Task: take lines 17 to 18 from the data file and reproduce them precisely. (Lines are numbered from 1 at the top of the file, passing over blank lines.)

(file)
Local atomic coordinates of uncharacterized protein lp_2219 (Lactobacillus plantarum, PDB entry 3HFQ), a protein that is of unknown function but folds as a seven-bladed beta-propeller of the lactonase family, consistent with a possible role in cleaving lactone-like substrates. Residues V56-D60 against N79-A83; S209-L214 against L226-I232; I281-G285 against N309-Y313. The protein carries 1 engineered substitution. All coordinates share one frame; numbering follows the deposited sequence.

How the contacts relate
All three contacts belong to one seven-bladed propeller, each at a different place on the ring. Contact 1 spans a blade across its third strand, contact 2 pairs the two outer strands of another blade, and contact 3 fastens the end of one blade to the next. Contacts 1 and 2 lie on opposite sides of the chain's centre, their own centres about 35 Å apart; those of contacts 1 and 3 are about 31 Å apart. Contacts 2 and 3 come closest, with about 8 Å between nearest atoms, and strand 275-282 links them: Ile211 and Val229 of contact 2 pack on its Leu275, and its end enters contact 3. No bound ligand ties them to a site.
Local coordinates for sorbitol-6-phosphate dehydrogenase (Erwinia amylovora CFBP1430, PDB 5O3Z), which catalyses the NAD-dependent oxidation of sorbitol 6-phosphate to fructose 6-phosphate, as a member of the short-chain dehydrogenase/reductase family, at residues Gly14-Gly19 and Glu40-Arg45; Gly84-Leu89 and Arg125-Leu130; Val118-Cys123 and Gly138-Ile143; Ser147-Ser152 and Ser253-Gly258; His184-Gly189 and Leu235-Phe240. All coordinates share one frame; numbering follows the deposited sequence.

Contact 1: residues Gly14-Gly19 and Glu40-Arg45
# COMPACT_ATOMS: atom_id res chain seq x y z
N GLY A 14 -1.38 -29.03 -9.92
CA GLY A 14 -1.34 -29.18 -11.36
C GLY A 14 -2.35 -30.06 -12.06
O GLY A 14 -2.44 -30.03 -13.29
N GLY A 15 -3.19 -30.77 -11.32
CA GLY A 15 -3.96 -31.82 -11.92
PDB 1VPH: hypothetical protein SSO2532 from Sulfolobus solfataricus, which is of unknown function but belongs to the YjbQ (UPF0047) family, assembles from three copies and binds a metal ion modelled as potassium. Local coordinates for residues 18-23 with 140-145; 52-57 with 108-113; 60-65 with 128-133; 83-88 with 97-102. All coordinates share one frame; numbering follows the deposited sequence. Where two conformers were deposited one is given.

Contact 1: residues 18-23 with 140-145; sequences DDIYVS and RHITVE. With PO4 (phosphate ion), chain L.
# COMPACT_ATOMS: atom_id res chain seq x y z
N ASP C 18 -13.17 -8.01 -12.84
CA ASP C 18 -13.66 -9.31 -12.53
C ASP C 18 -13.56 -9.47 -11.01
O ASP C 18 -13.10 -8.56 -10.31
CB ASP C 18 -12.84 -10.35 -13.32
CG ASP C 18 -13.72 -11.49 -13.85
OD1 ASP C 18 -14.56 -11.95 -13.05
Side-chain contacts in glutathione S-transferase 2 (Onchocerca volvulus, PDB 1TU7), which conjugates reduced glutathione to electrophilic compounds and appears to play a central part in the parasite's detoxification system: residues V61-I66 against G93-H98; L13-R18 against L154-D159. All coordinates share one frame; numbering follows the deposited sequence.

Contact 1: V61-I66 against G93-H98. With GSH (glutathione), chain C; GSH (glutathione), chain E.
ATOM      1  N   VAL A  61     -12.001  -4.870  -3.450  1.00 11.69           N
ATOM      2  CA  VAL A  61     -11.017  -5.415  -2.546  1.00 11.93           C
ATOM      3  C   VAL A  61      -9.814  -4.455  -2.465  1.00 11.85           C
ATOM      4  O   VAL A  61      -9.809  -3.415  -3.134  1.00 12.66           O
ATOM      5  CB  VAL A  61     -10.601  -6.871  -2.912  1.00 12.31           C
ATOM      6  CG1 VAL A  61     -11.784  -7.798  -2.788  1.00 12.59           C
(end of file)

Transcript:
CA ASP C 18 -13.66 -9.31 -12.53
C ASP C 18 -13.56 -9.47 -11.01